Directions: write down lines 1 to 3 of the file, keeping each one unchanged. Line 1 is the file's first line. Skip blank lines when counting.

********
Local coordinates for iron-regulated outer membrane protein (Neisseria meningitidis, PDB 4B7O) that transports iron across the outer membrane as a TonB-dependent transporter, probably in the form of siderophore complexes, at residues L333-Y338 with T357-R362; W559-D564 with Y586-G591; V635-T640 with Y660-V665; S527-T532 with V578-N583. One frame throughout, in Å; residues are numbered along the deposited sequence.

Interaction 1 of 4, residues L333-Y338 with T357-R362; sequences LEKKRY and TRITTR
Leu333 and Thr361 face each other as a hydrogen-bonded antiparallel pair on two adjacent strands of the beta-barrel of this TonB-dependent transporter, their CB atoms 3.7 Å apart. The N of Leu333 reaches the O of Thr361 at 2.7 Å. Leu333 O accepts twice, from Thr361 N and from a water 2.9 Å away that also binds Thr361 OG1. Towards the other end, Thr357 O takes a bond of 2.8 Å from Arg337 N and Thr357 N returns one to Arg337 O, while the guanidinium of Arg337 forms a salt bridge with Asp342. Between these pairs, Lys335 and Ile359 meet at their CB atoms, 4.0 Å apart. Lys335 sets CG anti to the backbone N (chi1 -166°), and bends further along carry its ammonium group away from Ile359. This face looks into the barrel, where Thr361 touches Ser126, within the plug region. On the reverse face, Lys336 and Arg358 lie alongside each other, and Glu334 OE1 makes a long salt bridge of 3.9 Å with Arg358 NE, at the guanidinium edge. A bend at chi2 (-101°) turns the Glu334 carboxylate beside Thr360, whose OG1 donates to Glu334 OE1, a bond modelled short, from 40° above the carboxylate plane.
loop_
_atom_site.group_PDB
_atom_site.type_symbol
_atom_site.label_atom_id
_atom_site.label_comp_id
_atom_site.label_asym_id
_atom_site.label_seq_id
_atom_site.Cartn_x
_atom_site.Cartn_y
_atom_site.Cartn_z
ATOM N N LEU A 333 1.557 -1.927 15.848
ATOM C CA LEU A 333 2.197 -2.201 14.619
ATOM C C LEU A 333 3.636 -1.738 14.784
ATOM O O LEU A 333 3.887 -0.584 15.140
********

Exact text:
Local coordinates for iron-regulated outer membrane protein (Neisseria meningitidis, PDB 4B7O) that transports iron across the outer membrane as a TonB-dependent transporter, probably in the form of siderophore complexes, at residues L333-Y338 with T357-R362; W559-D564 with Y586-G591; V635-T640 with Y660-V665; S527-T532 with V578-N583. One frame throughout, in Å; residues are numbered along the deposited sequence.

Interaction 1 of 4, residues L333-Y338 with T357-R362; sequences LEKKRY and TRITTR
Leu333 and Thr361 face each other as a hydrogen-bonded antiparallel pair on two adjacent strands of the beta-barrel of this TonB-dependent transporter, their CB atoms 3.7 Å apart. The N of Leu333 reaches the O of Thr361 at 2.7 Å. Leu333 O accepts twice, from Thr361 N and from a water 2.9 Å away that also binds Thr361 OG1. Towards the other end, Thr357 O takes a bond of 2.8 Å from Arg337 N and Thr357 N returns one to Arg337 O, while the guanidinium of Arg337 forms a salt bridge with Asp342. Between these pairs, Lys335 and Ile359 meet at their CB atoms, 4.0 Å apart. Lys335 sets CG anti to the backbone N (chi1 -166°), and bends further along carry its ammonium group away from Ile359. This face looks into the barrel, where Thr361 touches Ser126, within the plug region. On the reverse face, Lys336 and Arg358 lie alongside each other, and Glu334 OE1 makes a long salt bridge of 3.9 Å with Arg358 NE, at the guanidinium edge. A bend at chi2 (-101°) turns the Glu334 carboxylate beside Thr360, whose OG1 donates to Glu334 OE1, a bond modelled short, from 40° above the carboxylate plane.